The latter definition is accurate to the history of feminism, which has primarily focused on recovering rights granted to men but denied to women, is accurate to the original French feminisme, and is accurate to both the general public perception of feminism and the female root of the word. Oxford specifically differentiates feminism from egalitarianism in general, of which it is a subcategory.
The Oxford definition of egalitarianism is: the principle that all people are equal and deserve equal rights an opportunities. The definitions offered by Merriam Webster and American Hertiage are very similar, which would lead me to suspect that feminism is defined insufficiently precisely by those dictionaries.
oh, goody, i'm egalitarian. i hold fundamentally true the belief that all humans are equal regardless of race, gender or religion.
except the French. they're just a bunch of cheese-eating surrender monkeys.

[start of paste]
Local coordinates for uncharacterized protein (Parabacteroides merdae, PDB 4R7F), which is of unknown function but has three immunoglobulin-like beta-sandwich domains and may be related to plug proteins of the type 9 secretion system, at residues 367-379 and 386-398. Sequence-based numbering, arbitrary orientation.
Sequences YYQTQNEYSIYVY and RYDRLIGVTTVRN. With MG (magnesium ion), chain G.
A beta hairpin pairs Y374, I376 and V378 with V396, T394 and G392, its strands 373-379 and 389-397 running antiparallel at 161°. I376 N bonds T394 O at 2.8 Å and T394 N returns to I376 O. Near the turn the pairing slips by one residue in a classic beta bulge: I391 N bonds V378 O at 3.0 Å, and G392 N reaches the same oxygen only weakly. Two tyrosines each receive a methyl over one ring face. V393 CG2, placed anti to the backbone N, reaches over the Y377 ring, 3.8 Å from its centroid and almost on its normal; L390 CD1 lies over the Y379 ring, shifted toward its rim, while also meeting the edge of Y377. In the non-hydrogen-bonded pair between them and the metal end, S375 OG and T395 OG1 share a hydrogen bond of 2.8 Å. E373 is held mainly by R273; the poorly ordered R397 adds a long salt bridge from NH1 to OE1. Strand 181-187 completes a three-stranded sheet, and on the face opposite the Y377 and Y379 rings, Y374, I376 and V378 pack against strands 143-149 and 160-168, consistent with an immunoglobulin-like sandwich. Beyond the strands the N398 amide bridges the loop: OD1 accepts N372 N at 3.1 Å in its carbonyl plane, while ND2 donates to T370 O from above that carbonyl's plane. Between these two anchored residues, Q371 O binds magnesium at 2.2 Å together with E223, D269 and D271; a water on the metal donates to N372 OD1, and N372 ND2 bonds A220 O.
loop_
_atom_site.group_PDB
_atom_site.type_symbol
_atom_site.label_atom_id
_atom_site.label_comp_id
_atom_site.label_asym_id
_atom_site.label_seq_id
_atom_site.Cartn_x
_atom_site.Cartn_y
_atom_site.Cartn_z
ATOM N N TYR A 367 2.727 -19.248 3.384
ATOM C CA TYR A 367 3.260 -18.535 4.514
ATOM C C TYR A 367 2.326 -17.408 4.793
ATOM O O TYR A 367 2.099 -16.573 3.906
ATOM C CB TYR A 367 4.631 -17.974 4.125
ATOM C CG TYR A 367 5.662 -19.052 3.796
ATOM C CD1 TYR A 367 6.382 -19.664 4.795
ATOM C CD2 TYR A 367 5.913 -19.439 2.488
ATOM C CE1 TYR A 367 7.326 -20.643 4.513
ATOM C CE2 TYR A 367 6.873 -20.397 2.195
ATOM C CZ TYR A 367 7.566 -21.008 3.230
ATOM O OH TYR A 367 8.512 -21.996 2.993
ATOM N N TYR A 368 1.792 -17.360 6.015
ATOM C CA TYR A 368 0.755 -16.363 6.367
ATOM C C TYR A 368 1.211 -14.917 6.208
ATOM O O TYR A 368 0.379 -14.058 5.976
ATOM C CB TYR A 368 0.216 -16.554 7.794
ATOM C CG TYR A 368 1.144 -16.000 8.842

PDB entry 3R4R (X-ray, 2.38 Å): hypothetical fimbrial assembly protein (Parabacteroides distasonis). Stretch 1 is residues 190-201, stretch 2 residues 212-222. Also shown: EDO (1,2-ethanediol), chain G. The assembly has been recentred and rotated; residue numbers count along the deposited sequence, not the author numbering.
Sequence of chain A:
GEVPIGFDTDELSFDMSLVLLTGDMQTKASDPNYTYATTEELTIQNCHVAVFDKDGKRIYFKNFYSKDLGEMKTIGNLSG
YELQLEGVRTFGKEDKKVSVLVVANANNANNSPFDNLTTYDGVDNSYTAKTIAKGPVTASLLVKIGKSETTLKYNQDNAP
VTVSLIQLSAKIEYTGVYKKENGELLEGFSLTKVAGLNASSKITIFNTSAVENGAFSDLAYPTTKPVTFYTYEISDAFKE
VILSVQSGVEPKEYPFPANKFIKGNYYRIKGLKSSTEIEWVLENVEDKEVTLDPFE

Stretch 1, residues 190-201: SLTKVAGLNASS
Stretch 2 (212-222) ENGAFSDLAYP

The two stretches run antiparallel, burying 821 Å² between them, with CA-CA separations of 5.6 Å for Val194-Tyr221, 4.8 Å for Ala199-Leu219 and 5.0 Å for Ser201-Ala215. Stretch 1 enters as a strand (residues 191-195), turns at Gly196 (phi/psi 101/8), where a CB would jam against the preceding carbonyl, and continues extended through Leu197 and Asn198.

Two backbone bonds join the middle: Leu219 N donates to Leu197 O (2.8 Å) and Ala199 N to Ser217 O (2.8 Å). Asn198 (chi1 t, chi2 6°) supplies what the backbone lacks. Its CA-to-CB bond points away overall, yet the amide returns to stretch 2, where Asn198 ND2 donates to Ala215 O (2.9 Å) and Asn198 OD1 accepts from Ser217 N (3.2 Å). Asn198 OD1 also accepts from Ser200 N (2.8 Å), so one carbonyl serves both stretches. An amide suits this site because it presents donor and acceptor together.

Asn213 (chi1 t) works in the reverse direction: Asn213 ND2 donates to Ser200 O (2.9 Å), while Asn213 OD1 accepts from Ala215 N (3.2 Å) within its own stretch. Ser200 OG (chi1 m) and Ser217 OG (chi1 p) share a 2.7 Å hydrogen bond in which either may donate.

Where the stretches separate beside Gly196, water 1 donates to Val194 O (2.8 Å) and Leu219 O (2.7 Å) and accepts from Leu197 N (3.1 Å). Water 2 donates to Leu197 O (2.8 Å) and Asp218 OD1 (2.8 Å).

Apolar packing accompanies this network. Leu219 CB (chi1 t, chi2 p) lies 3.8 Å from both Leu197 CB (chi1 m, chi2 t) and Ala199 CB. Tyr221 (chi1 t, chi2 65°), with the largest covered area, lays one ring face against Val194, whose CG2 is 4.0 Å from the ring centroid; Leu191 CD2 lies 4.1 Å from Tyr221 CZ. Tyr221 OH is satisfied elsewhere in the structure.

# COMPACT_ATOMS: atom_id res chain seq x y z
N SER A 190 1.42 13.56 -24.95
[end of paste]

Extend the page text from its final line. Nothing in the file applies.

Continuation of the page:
... I'm not clear on where there's a relevant difference in meaning between "one who believes that men and women, though different, are and ought to be equal and that neither sex ought to be given more power or influence than the other on the basis of sex, [and] that no sex is 'naturally' dominant or 'naturally' deserves power" and "one who supports the advocation of women's rights on the grounds of political, social, and economic equality to men."
Maybe the difference has got something to do with the level of activism. Not sure, just guessing.
There is no difference. They're clearly saying the same thing.
I mean, to be fair, my definition is obviously more verbose. But yeah, I don't see a difference in meaning.
Oh I think I see a minor difference. In the first case, its about both sexes being equal, and in the second case its about elevating women's rights and privileges to that of men.